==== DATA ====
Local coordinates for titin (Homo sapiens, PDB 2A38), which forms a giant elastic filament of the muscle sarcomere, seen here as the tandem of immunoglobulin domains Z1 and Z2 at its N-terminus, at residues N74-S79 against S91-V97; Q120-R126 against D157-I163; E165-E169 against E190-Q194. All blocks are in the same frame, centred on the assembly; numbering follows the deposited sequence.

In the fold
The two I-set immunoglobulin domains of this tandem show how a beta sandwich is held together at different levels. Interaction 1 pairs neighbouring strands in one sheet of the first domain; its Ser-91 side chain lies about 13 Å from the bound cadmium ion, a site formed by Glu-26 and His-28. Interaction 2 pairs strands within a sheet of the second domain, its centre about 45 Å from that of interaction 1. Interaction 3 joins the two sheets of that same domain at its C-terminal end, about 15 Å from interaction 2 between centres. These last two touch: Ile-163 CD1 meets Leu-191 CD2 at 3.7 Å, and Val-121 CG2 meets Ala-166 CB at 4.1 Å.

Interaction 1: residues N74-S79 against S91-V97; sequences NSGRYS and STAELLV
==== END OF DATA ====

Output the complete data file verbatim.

Local coordinates for titin (Homo sapiens, PDB 2A38), which forms a giant elastic filament of the muscle sarcomere, seen here as the tandem of immunoglobulin domains Z1 and Z2 at its N-terminus, at residues N74-S79 against S91-V97; Q120-R126 against D157-I163; E165-E169 against E190-Q194. All blocks are in the same frame, centred on the assembly; numbering follows the deposited sequence.

In the fold
The two I-set immunoglobulin domains of this tandem show how a beta sandwich is held together at different levels. Interaction 1 pairs neighbouring strands in one sheet of the first domain; its Ser-91 side chain lies about 13 Å from the bound cadmium ion, a site formed by Glu-26 and His-28. Interaction 2 pairs strands within a sheet of the second domain, its centre about 45 Å from that of interaction 1. Interaction 3 joins the two sheets of that same domain at its C-terminal end, about 15 Å from interaction 2 between centres. These last two touch: Ile-163 CD1 meets Leu-191 CD2 at 3.7 Å, and Val-121 CG2 meets Ala-166 CB at 4.1 Å.

Interaction 1: residues N74-S79 against S91-V97; sequences NSGRYS and STAELLV